Jiří Lexa

* 1941  

  • “We didn’t have any dustbins or dumpsters in front of our house. Twice a day this special tipper car came for the trash. Allegedly it was cars intended for export to India for the collection of animal carcasses. So, the collection took place at a certain time, the car was brought around for ten or fifteen minutes and people went and took out their trash there. But most tenants were already at work at that time. Two retirees helped out. People left their trash cans in the hall in the morning and the retirees then emptied it. Those who didn’t make it in time threw their trash into a pit that had been dug about one hundred meters from our house. It was three meters deep and five meters wide. That’s where we used to toss it. Sometimes a bulldozer came and earthed it up. That burial site of our trash from the late 1960s has been there to this day.”

  • “I was an employee of the ‘Nealkoholické nápoje Olomouc’ company. We had places of business all over north Moravia. I lived in the unfinished 7th district. All of a sudden, the director’s Tatra 603 pulled over at my house, the bell rang, and they told me to go back to work immediately because we had to fix a machine in Karviná. This had never happened before, that someone would come for me. It made a fuss in our building. When I arrived at the workplace in Slezská Opava, we learned that a bottle capping machine in Karviná had been broken. It was a machine for stoppering eight bottles, a rotary machine that weighed around one ton. It was a common fault that could have been fixed in a couple hours. But because the first anniversary of the Soviet occupation of Czechoslovakia was coming up and counteractions were expected, our company’s management got nervous that it would be terrible if the shafts and iron works weren’t supplied with non-alcoholic drinks. That’s why they decided to buy a brand-new machine for several hundred thousand crowns which they had delivered from Chotěboř. We then spent the whole night replacing the old one with it.”

  • “On that August 21 I was standing at a bus stop at around 5 a.m., there were about twenty or thirty other people there. Suddenly we heard noise. Three military helicopters flew low over our heads. I thought to myself that it must be some military exercise. No one had any idea, everyone just looked. When we arrived at Hulvácký hill, there were trucks, armored cars, some tanks. Hundreds of soldiers everywhere around. People had already started gathering and discussing. I went to the Smetana square and walked to our workshop by the Sýkora bridge. We were a small team, about three people. No one had any idea what was going on. The telephone wasn’t working. The only connection with the world, the cable radio, was turned off. So, in agreement with my colleagues I took the bus back home and brought with me a transistor radio, so that we could hear what was going on.”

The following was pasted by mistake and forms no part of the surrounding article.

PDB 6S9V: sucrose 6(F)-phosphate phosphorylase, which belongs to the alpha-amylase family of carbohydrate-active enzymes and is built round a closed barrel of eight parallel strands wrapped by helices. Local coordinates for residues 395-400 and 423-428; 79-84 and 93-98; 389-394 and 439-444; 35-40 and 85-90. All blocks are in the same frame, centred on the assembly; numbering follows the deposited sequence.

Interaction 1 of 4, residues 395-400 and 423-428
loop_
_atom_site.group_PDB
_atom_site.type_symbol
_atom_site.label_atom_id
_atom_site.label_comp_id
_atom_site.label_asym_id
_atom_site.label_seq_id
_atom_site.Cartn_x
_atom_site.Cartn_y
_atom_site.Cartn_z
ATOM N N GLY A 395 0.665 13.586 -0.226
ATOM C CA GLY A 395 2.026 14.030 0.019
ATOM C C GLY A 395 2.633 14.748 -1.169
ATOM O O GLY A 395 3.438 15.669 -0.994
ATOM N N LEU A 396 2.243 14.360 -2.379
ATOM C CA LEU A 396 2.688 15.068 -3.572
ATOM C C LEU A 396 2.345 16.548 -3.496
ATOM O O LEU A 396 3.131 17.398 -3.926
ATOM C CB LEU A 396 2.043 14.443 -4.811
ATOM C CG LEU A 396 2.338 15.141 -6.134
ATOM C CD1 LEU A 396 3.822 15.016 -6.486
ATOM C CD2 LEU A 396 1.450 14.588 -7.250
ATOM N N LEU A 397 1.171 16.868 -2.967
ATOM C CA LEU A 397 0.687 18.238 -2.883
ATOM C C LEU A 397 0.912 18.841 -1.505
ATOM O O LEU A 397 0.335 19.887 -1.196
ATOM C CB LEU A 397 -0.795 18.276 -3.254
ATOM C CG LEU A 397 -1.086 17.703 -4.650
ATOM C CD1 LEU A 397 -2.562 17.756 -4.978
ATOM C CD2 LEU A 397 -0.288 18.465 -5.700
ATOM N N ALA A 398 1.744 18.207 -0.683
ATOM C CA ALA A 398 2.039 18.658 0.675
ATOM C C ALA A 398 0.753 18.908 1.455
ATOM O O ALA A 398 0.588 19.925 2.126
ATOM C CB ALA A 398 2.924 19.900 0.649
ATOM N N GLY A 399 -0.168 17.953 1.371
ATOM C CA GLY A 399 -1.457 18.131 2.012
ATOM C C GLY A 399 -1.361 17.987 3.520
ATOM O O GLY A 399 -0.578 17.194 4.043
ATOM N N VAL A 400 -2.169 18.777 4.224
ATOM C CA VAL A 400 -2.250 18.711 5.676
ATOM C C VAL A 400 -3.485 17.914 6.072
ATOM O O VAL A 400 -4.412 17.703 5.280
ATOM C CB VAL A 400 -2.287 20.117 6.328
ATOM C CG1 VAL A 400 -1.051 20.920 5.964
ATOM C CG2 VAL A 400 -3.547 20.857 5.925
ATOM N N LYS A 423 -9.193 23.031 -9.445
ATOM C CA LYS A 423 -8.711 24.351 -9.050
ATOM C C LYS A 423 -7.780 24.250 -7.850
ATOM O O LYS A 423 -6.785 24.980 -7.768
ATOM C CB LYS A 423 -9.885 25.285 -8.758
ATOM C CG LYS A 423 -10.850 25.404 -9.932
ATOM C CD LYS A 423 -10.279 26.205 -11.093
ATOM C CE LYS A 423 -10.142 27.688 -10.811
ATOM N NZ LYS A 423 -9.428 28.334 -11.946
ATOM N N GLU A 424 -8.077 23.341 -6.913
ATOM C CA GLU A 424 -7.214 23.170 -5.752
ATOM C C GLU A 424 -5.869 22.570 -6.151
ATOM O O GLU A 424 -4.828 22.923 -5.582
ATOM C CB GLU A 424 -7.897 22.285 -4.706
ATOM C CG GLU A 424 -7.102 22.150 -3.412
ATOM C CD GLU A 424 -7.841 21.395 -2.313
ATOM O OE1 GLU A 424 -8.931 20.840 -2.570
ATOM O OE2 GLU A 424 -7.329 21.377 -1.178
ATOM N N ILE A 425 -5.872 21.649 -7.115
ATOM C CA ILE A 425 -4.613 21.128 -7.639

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    v Ostravě, 25.09.2019

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If the miners don’t get soda pop, they might rise in revolt

Jiří Lexa, circa 1958
Jiří Lexa, circa 1958
zdroj: Archiv Jiřího Lexy

Jiří Lexa was born January 6, 1941 in Ostrava into a family of a police officer and a hatter. He spent the end of World War II and part of his childhood in Ostrava-Kunčičky. He remembers building of the New Klement Gottwald Iron Works and the ZOO in Kunčičky. After being apprenticed as a turner he worked in Vítkovice Klement Gottwald Iron Works. In the 1960s he started working in the ‘Nealkoholické nápoje Olomouc’ company (Olomouc Non-Alcoholic Beverages) and moved to the unfinished 7th district of Ostrava-Poruba. He witnessed the Warsaw Pact Invasion of Czechoslovakia in August 1968 in Ostrava. He signed resolutions protesting against the foreign military intervention. He set up a business following the fall of communism and also joined the Czech Social Democratic Party. He wrote several publications about Ostrava-Poruba in retirement and received the Senior of the Year Award in 2012 for his popularization of the city’s history.